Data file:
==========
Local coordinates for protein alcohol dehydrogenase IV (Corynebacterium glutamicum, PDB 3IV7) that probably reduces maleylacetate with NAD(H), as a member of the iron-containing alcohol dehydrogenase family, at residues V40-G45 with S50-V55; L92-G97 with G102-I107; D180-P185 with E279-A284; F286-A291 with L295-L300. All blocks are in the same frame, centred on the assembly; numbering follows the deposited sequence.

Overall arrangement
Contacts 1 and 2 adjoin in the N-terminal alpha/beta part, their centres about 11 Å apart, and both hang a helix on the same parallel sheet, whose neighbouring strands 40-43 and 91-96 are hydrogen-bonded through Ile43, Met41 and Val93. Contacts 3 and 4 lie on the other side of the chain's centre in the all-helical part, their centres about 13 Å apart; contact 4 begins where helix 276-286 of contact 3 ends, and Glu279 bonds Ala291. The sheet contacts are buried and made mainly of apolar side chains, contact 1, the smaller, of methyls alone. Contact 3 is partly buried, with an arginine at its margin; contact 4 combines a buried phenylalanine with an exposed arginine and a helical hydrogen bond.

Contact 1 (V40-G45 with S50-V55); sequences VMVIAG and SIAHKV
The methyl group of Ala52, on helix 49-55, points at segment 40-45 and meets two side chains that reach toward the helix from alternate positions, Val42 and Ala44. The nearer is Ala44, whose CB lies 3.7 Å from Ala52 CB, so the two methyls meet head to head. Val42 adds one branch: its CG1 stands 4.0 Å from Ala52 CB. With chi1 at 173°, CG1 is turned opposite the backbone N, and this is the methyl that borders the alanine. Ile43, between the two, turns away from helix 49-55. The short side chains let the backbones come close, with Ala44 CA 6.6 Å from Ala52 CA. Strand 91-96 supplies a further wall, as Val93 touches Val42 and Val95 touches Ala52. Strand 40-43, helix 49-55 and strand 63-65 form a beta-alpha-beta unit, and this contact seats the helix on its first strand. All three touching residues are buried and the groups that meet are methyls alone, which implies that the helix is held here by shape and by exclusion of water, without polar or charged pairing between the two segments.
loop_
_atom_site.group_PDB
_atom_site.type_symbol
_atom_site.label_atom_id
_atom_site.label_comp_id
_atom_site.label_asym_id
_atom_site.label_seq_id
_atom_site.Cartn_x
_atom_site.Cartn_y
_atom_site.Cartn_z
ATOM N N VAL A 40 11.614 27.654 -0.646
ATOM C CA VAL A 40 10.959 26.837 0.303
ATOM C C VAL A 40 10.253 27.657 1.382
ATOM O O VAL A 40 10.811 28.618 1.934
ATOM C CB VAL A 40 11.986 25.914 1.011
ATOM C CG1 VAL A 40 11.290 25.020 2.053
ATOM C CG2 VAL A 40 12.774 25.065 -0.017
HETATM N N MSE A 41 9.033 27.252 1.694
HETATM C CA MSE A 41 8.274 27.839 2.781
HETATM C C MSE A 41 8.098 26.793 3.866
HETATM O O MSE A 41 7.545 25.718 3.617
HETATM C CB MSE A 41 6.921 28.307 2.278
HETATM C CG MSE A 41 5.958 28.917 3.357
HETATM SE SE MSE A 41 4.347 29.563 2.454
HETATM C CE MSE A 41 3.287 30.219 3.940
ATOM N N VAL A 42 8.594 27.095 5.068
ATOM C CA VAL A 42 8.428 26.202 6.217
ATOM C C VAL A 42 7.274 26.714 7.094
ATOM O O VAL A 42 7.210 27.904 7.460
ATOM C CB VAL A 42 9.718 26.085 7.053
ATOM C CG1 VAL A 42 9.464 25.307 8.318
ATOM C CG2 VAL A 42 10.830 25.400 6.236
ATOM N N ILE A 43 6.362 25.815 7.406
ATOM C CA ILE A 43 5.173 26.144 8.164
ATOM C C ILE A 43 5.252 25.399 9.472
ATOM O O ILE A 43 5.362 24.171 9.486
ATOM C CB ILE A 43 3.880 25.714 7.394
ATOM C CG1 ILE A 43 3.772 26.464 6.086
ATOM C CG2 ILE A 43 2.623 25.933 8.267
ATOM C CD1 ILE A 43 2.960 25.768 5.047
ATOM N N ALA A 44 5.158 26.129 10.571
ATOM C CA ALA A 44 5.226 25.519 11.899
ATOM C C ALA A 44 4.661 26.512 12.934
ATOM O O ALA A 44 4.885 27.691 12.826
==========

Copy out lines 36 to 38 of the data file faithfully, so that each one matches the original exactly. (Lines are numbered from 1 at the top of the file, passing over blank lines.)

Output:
ATOM C CG1 VAL A 42 9.464 25.307 8.318
ATOM C CG2 VAL A 42 10.830 25.400 6.236
ATOM N N ILE A 43 6.362 25.815 7.406